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Last Of The Old West: When The Thrill Of Wild Nature Isn't Enough

Jackson Hole and other mountain towns are losing their soul by being transformed into amusement parks. The question is why?

The sign on Teton Pass marking the descent into Jackson Hole. Once upon a time spectucular scenery and wildlife-watching opportunities found in few other places in the world provided all the adrenaline a person needed.
The sign on Teton Pass marking the descent into Jackson Hole. Once upon a time spectucular scenery and wildlife-watching opportunities found in few other places in the world provided all the adrenaline a person needed.
Living in Jackson Hole now for 48 years, I felt a need to share some of my frustrations of how things in the “Hole” have changed–and continue to change. While detailing these concerns, I realized that by simply changing the specifics of my Jackson Hole musings, I was describing nearly every recreation-based resort community in the West. 

From Montana’s Whitefish Mountain Resort to Snowbowl Resort in Flagstaff Arizona, and from Vail Colorado to Mammoth Mountain in California, we are witnessing a shift in how summer visitors experience their destinations. 

Not all that long ago, summer visitors focused on exploring an area’s unique cultural history and landscape wonders, now they are attracted to outdoor experiences built upon engineered contraptions and landscapes reconstructed to provide adrenalin-filled adventures- many of which could be provided in Central Park, if New York authorities so permitted.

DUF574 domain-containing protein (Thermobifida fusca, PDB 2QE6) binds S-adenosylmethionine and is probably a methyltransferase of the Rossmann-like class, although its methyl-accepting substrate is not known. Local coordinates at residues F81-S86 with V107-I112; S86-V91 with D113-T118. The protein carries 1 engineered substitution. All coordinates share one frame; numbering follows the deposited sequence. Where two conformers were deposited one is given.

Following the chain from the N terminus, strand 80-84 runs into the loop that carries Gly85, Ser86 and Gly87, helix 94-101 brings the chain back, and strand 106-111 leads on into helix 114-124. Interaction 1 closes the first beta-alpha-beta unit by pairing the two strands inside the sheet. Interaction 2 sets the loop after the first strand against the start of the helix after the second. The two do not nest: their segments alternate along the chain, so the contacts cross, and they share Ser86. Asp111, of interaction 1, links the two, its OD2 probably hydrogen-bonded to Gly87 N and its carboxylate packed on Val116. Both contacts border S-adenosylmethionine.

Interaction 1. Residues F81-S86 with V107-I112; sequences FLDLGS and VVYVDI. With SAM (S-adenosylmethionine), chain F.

Let me begin my lament by stating that Jackson Hole is in the midst of this very transition- we are making a not-so-subtle shift away from our tradition of recreating simply, lightly and thoughtfully on the land to now embracing a host of newer, faster paced and artificially enhanced outdoor activities. 

This shift, driven by locals and visitors alike, represents a significant departure from our “Old West” pallet of summer experiences highlighted by dude ranches, hiking, fishing and scenic floats on the Snake River.

In the not so distant past, the ultimate Jackson Hole experience had to include an extended horse pack trip deep into the picturesque wilds of our public lands. If today’s visitors even want a horse experience, it’s seldom for more then a few hours and rarely extends deep into the backcountry. 

Regarding today’s backcountry experience, the goal seems to be how far and fast can we get into the wilds on mountain bikes before heading back to town in time for that cold brew. 

For nearly a century, our spectacularly rugged mountains attracted truly world-class climbers. Now the Village—home of Jackson Hole Mountain Resort—has a pay-to-climb, permanently installed “Via Ferratas,” or “Iron Path” of fixed cables and anchored ladders promising today’s wannabe mountaineers a “memorable experience as it takes you high above the valley floor, across suspended bridges and along granite walls.”